Fairman saw the metamorphosis of Avila becoming more of a leader, both on and off the field.
“Mini really stepped into a leadership role just this year,” Fairman said. “I think in the past, she looked up to some of the older girls that had been the leaders through her club team and high school. I was looking for the girls that could fill those shoes this year and Mini did. She inspires her team off the field and on the field; she leads from the back, literally, as goalkeeper she’s always talking to her team, even from the opposite end of the field. She kept the girls motivated as well as instructed her defensive team from the back.”
With over 200 saves to her name during her senior season, Avila was named the Most Outstanding Defensive Player of the Mother Lode League.
With only one season left of her high school career, Avila decided to make the most of it. She knew that she was going to be on the swim team, but she also decided to return to the track squad for the first time since her freshman year.
Participating in two sports in one season is a daunting task, but Avila was ready for the challenge.
“(Being on the track team) just didn’t work out with my swim schedule (for the previous two years), but this year, I promised him (coach Jon Byrnes) at the beginning of the year that if I can just go to three meets and qualify for league, that I would do it,” Avila said. “I practiced during my PE period, but it was a lot of hard work.”
Avila threw discus and shot put. She set a season record in shot put at the final Mother Lode League meet of the year, measuring 29 feet, 8.5 inches. At the league finals, she placed third and qualified for the CIF Sac-Joaquin Section finals. Unfortunately for Avila, the finals took place on the same day as her class trip to Disneyland. Although the decision was a difficult one, Avila decided to make some final memories with her classmates and forego the section meet.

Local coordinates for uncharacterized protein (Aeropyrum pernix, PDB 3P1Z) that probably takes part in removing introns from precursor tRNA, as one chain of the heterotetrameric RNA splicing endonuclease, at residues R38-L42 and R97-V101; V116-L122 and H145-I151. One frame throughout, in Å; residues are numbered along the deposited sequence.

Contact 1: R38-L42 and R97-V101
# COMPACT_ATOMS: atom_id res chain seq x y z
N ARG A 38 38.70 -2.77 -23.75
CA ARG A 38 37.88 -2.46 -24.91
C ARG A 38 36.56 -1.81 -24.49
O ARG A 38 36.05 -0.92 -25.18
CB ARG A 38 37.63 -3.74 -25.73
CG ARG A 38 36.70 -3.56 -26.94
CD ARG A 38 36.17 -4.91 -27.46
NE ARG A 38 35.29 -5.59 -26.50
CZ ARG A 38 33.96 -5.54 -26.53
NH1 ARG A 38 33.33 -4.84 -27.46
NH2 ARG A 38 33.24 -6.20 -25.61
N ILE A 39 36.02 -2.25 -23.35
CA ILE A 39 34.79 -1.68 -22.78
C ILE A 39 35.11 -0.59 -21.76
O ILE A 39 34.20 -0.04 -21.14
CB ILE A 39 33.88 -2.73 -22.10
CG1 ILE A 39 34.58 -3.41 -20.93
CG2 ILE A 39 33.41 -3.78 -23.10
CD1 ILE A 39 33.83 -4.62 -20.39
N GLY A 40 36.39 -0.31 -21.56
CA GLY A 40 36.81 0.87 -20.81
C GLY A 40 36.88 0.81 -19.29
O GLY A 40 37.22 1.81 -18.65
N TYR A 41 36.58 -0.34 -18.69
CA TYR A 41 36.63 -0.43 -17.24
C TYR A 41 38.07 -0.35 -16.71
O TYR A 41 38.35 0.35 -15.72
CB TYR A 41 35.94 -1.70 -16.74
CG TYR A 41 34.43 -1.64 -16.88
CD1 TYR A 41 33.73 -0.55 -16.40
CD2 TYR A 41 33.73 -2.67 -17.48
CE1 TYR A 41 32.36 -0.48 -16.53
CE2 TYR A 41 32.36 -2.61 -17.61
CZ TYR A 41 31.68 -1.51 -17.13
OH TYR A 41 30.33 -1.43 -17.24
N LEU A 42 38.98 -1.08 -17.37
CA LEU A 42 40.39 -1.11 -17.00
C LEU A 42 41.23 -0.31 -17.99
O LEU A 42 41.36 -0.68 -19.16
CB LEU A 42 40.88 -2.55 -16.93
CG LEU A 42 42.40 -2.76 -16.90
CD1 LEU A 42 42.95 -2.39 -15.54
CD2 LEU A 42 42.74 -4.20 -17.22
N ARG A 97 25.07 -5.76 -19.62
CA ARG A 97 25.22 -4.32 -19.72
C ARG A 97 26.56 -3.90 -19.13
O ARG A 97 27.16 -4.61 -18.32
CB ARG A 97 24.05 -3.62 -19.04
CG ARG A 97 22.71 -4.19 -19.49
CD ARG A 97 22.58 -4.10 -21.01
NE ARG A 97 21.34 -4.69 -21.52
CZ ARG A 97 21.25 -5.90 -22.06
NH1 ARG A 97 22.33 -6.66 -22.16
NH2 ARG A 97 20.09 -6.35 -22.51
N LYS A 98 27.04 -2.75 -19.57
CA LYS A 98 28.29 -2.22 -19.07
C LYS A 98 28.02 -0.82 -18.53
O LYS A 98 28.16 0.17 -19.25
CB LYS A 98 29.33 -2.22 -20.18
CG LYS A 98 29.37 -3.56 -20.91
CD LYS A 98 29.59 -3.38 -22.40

“I don’t have that passion or love for track the way I have it for other sports, so it really didn’t affect me as much,” Avila said. “I told my coaches how I felt and they supported me. I knew that I wasn’t going to go far at sections, so I felt that it was best for me to do my thing with my friends.”
Even after taking two years off from throwing, just qualifying for the section meet is something that Byrnes felt Avila shouldn’t take for granted.
“Mini has had a tremendous senior year,” Byrnes said. “It’s hard for a talented athlete such as Mini to focus on just one sport, because she wants to do all of them. It’s been a pleasure to work with her and I am very happy she was able to throw for us again this year. She will be missed.”
When she wasn’t with the track team, Avila was back in the pool. She made sure she put in the work to be successful and it paid off, as Avila qualified to swim at the CIF Section trials.
“She has a very positive attitude, so that’s a lot of fun,” Bret Harte head swim coach Katlyn Rugo said. “I honestly can’t even imagine a swim season without her. Next year is going to be really different.”
Enjoying the ride
When Avila wasn’t playing one of her four sports, she made sure that she attended a Bret Harte athletic event. Avila, who isn’t known for being quiet, prided herself on not only being one of the loudest in the area, but realized how important it is to support other Bret Harte athletes.
“I love it so much,” she said. “I’ll finish practice to go early. My friends support me in my sports, and I want to show that I’m there for them. It’s nice to have friends support you.”
With Avila now graduated and no longer a Bret Harte athlete, all she has left are fond memories and gratitude.
“I wouldn’t change anything about being a Bullfrog,” Avila said. “Every single coach that I’ve had for each sport has pushed me in some type of way and has made me stronger and I’m grateful for that.”